Progress Note #1

2/19/20 2330

S: Pt c/o increasing pressure and pain, rating 8/10. Requesting a vaginal exam in order to get into the tub.

O: Maternal VSS, afebrile

SVE 5/80/-1

FHT baseline 140, moderate variability, + accels, no decels

Toco: q 2-3 mins X 45-60 secs, palpate moderate

T&S: A+; H/H: 11/34

A: 1) Active labor

2) Category 1 FHTs

P: 1) Pt to enter tub for warm water immersion

2) The patient remains low-risk, continue IA

Progress Note #2

2/20/20 0200

S: Pt states she has the urge to push while on the birth ball.

O: Maternal VSS, afebrile

SVE 7/100/-1

FHT baseline 150, moderate variability, + accels, no decels

Toco: q 3-4 mins X 60 secs, palpate moderate

A: 1) Active labor

2) Category 1 FHTs

P: 1) Pt to get out of tub for 15 minutes per hospital protocol

2) Anticipate SVD

Progress Note #3

2/20/20 0700

S: Pt states that she feels labor has significantly slowed down

O: Maternal VSS, afebrile

SVE 7/100/-1

FHT baseline 150, mod variability

Toco q 6-15 mins

A: 1) Arrest of dilatation

2) Category I FHTs

P: 1) Discuss options with the patient, including risks and benefits:

*Nipple stimulation per protocol

*Pitocin augmentation per hospital protocol

*Amniotomy per protocol

Pt declines all options, verbalizes understanding of risks. Expectant management continues

2) Consult collaborating physician


  • Would you diagnose an arrest disorder?
  • If not, when would you?
  • What does the evidence say?

SBAR Summary

You discuss the situation with your attending physician.

S: Dr. Smith, Mrs. F has been 7cm/100%/-1 since 0200

B: She is a multip who arrived in spontaneous labor @2230. Her VS are stable & she is afebrile. I offered labor augmentation, and she is declining intervention.

A: She has experienced an arrest in the dilatation of active labor.

R: I would like you to come to evaluate her. When can I expect you?

OB Attending Progress note

2/20/20 0700

30 y.o. G2P1 @ 39 5/7 wks evaluated for the arrest of dilatation in active labor.

BP: 112/68 P 72 T: 36.8 C RR: 16

FHTs 150s, accelerations present, no decelerations

Toco: q 6-15 mins

SVE 7/100/-1

A: IUP @ 39 5/7 wks by LMP

GBS negative

Active labor- arrest of dilatation

Category I tracing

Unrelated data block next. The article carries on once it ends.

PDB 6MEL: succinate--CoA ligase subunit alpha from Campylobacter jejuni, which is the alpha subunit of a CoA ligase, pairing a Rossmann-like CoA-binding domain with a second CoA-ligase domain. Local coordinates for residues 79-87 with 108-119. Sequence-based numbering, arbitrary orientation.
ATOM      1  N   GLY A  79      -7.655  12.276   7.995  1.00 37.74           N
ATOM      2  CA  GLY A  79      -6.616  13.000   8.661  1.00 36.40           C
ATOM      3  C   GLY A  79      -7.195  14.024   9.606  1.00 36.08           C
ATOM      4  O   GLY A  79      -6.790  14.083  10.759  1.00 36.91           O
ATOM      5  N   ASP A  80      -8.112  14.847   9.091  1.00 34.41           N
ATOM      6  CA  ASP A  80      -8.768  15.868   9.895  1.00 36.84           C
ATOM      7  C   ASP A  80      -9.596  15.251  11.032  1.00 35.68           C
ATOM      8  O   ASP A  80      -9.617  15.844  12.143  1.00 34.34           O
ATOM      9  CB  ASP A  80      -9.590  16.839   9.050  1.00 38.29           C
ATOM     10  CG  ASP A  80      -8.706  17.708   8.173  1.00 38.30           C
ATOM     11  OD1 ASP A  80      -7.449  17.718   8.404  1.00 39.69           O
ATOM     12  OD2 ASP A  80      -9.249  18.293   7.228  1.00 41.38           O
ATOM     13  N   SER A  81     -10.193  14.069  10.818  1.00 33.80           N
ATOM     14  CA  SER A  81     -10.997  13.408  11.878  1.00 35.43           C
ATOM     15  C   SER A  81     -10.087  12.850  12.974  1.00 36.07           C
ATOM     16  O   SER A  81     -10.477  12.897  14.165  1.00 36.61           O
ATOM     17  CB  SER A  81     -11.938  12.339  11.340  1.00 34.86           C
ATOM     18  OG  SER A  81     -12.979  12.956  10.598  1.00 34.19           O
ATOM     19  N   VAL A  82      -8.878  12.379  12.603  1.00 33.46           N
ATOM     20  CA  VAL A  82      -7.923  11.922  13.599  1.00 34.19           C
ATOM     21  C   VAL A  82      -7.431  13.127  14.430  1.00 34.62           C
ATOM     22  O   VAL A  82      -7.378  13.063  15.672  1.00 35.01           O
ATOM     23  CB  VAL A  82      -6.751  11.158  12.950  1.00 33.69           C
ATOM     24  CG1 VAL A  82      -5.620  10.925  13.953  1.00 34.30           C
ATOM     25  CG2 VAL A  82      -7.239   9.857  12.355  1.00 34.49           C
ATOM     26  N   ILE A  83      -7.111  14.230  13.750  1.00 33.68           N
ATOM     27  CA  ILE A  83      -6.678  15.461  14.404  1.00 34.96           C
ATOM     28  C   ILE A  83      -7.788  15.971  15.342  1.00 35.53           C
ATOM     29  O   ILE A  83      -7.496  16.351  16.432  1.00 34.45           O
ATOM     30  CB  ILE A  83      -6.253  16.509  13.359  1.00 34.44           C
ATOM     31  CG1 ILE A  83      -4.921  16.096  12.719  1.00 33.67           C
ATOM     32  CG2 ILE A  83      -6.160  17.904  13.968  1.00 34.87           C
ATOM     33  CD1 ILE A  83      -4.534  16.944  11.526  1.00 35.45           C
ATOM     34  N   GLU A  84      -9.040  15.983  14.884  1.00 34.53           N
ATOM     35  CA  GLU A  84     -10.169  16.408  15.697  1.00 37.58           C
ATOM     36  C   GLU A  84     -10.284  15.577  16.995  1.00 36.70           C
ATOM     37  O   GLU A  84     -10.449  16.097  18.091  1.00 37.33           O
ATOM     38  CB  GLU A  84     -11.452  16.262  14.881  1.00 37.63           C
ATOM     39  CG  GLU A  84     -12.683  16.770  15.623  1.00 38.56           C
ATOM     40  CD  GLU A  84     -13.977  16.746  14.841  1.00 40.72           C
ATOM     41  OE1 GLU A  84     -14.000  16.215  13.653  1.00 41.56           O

P: Recommended amniotomy and Pitocin. Discussed risks & benefits. Pt declines.

Pt agrees to nipple stimulation, per hospital protocol. Pt to get out of the tub.

Reactive NST prior to nipple stimulation.


  • What other management options would you choose?
  • Hospital policy does not mention getting out of the tub, or a Reactive NST. Do you feel that the plan of care was acceptable?

Progress Note #4

2/20/20 0800

S: Pt states she is exhausted.

O: Maternal VSS, afebrile

FHT baseline 145, moderate variability, + accels, no decels

Toco: q 6 mins X 60 secs, palpate moderate strength

SVE 7/100/-1

Pt agree to AROM for moderate amount of clear fluid @0755, aware of risks and benefits

A: IUP @ 39 5/7

Arrest of dilatation

Category 1 tracing

P: Pain management: warm water immersion with telemetry

Anticipate SVD


Birth Note

2/19/2020 0930

Complete dilation at 0855. Spontaneous vaginal birth of a viable female infant at 0908, Apgars 9/9, wt. 7#5oz, over intact perineum. Infant vigorous, placed in kangaroo care. Placenta delivered spontaneously after cord finished pulsating, and intact at 0918 via Schultz with 3 vessel cord evident. Perineum examined and found to be intact. EBL 250 ml. Fundus firm and at the umbilicus following delivery, small rubra lochia noted. No complications. Maternal VSS, afebrile. Mother breastfeeding now.


  • Do you feel that this patient gave true consent?
  • How could this birth have been managed differently?
  • What expectations were we, as providers, not able to meet?